Sarah Bunce from Great Britain shared her views of health care in the U.S. This essay was one of our finalists for microscholarship #1.
One of the biggest costs, as an international student in America, was always going to be health care. Coming from a household increasingly strapped for cash, due to my father’s recent decision to follow his dream of starting a small business selling classic motorcycles, I knew that my absolutely mandatory health insurance premium would be a struggle to pay. To add salt to the wound, I come from Britain – the home of the invaluable National Health Service. But until I was packed off to A&E once my pancreas decided to give up on me at age fifteen, I’d never really thought about how the NHS worked; it was just there. I’d never once thought – or worried – about needing to pay for life-saving medication or advice, but once I started picking up monthly diabetic supplies I stopped to consider just how lucky I was. From that point on, no one could say a bad word against the NHS in front of me.
So when I started to think seriously about my year abroad in America, health care was a huge concern. Returning exchange students stressed how expensive it was, but it wasn’t until I got the details from my exchange university – with an estimate of well over $2,000 – that the reality started to hit home. Of course, there was the option to enrol in an outside plan, but after a few hours of obsessive Googling, I realised how unrealistic this was. Because insurance plans in America rarely accept pre-existing conditions (as type 1 diabetes is). Instead, they are covered after one has held the insurance for a certain amount of months. That would be brilliant if I could put pause on my diabetes, but absolutely useless in real life. Putting that aside, other – less financially crippling – plans refused to align with what my university was demanding: either they didn’t meet the requirement of “medical benefits of at least $50,000 per accident or illness;” or the co-pay to see the doctor, even at the uni’s own student health centre, was anything up to $50 a visit. Prescription co-pays were even scarier considering I regularly have prescriptions of five items or more.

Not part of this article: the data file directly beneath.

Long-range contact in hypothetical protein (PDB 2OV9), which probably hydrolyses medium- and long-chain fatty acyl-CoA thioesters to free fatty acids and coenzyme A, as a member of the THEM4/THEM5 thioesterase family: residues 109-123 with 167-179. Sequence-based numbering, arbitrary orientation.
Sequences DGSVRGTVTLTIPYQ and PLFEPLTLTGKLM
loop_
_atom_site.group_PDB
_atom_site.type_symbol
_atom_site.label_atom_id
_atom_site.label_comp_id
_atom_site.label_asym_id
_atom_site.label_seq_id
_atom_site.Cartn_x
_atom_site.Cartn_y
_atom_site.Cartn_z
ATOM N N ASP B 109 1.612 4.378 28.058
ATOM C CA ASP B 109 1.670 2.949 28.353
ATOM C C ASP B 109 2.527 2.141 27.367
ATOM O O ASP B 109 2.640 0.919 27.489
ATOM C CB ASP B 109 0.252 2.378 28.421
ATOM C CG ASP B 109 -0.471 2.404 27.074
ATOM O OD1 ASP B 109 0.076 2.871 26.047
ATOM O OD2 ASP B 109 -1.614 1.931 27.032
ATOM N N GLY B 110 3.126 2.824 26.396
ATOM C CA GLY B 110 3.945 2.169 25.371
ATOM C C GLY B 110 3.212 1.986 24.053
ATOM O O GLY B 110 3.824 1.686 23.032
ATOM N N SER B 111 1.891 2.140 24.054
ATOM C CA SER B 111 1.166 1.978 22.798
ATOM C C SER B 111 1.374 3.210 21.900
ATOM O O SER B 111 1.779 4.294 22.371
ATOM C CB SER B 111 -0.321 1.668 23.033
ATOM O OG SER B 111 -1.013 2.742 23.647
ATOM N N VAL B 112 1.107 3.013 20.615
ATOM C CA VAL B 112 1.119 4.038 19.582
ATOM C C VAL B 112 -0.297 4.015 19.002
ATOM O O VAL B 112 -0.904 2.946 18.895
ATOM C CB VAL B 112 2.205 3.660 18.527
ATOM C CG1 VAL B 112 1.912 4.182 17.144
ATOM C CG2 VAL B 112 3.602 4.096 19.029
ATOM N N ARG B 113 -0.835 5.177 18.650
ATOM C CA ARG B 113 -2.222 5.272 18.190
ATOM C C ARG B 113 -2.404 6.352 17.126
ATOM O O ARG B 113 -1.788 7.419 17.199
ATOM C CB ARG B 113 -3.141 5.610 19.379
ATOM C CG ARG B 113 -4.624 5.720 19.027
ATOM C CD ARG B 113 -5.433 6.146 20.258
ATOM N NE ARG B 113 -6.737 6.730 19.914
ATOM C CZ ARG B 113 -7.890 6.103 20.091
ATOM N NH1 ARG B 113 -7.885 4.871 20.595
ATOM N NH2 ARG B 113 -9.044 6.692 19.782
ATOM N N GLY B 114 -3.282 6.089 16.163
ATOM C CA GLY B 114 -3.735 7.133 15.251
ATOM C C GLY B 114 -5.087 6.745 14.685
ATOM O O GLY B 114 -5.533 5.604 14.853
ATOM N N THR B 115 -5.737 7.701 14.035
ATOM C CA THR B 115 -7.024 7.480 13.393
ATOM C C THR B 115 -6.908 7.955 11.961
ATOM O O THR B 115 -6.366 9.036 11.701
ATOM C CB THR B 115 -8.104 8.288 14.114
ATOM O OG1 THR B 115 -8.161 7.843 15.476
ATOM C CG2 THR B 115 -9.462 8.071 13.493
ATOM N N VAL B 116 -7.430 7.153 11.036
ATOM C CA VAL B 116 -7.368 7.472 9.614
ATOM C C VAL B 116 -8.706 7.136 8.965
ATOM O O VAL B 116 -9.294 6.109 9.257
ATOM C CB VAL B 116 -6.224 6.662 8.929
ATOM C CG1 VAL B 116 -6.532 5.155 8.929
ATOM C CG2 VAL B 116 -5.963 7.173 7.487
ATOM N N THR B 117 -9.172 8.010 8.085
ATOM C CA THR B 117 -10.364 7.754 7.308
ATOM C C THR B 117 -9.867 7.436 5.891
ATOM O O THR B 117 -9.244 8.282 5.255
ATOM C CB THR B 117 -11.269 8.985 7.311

I was lucky enough to have a relative kindly loan me the money for my exchange university’s health insurance premium, and I have used it a fair bit. But I don’t use it any more than I use the NHS, and as with all insurance, it’s there “just in case,” which is incredibly annoying when nothing goes wrong. I’ve also spent these last six months in America seeing just how much money people continue to pay even after they are covered. Waiting for a prescription in CVS one day, I overheard a woman who had been waiting an hour for a prescription, only to find out that the generic-brand was out and she would need to pay $90 for a packet of pills. I’ve constantly had to refuse doctor’s requests that I have an endocrinologist here “just in case,” which would immediately cost me over $300 – in addition to the fact that I have a perfectly good one in England who I have only ever seen once every six months. I’ve heard of friends sent bills of $3,000 and told that they must pay out of their own pocket before the insurance will start the process to pay it back. I’ve been told of people going out for a few drinks and having campus police force them to the emergency room where they’ve been charged $300 to be told they’re tipsy and should probably go to bed…
Health care in America reinforces the extremely scary reality that pervades this country: if you are poor, you are quite literally screwed. I’m not saying that the NHS is perfect, but the fact that Britain provides a basic level of service for citizens and non-citizens alike, whilst America point-blank refuses to keep her lower classes alive, is absolutely crazy. It is without a doubt one of my biggest – but only – complaints about living in America.
Sarah Bunce is from Great Britain studying at George Washington University. Read her previous essay about the struggles of finding an affordable health insurance plan as an international student, click here.
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